Wednesday, December 8, 2010

Social Media and Fishing

I lead weekly social media labs. I frequently find people who are stuck on some minor detail with Twitter, Facebook, LinkedIn, etc. and feel that they just can not move forward until they (for example) understand what they should enter into the "Location" they enter "Grapevine" or "DFW, Texas" or "Dallas - Fort Worth" they spell out "Fort" in "Ft. Worth" and do they spell "Texas" or just enter "TX"...

I also find people who are ready to write off social media because "It does not work." What you find out is that they tried posting three or four things to Twitter and nothing much happened. They did not see their Twitter account show up on page one of Google search results. They did not pick up a dozen followers in their first week. No one reached out to them via Direct Message.

I find this to be a particular tendancy among engineers. Their expectations of cause and effect are perfect for product design but not very good for business development. I have seen brilliant engineers with exciting product designs collect some great leads from a conference or a trade show, send off an email as soon as they return to the office, then wait for a response. Maybe, if they are very aggressive, they will make a phone call...and leave voice mail. What more can they do? They emailed / called and nothing happened. Maybe they are lucky enough to get a face-to-face meeting, then they expect the potential customer to get back to them.  When nothing happens, they become frustrated...and go out of business.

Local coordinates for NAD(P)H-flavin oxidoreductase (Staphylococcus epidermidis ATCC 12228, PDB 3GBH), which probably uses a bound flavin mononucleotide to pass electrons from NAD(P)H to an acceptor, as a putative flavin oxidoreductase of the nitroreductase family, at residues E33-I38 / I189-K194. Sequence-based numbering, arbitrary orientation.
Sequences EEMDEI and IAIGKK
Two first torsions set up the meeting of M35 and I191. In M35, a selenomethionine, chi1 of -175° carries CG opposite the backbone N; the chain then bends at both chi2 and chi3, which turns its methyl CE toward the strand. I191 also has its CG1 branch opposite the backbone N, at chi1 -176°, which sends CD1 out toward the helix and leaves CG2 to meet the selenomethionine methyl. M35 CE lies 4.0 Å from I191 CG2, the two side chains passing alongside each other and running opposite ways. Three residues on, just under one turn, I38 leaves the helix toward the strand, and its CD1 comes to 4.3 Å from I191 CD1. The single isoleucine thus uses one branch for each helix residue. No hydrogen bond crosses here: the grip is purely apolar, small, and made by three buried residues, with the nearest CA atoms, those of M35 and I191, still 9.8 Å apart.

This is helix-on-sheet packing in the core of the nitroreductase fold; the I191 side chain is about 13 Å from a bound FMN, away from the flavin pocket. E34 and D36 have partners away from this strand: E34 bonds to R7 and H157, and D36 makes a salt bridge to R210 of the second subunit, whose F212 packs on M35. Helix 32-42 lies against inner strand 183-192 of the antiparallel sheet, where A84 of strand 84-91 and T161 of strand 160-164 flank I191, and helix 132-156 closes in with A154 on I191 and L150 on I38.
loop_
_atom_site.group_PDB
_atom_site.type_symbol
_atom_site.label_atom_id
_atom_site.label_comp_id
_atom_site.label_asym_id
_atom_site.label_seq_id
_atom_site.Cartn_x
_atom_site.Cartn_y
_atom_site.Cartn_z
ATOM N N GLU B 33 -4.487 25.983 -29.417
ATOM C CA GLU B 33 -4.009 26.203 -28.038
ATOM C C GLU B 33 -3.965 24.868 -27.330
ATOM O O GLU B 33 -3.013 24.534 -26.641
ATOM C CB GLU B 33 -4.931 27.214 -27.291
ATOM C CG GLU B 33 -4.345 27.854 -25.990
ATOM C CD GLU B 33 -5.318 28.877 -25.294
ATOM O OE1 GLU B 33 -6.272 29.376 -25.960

I feel like asking, "If you went fishing and the fish were not biting, would you say that fishing does not work?  Of course not! You would change bait, change locations, come back on a different day or a different time of day. You would ask someone where to go and what lures or bait seem to work there."

You need to do the same thing with social media. Try different things. Be creative. Keep at it. It is not the key to overnight success. You must be persistent and build success slowly.

James Snider is a marketing consultant, responsible for developing the 3.4 billion dollar 1394/FireWire market. James has over 16 years of marketing experience with 7 years working for Fortune 100 companies, 8 years as executive director of a non-profit and, since the summer of 2009, as a strategic business development consultant.

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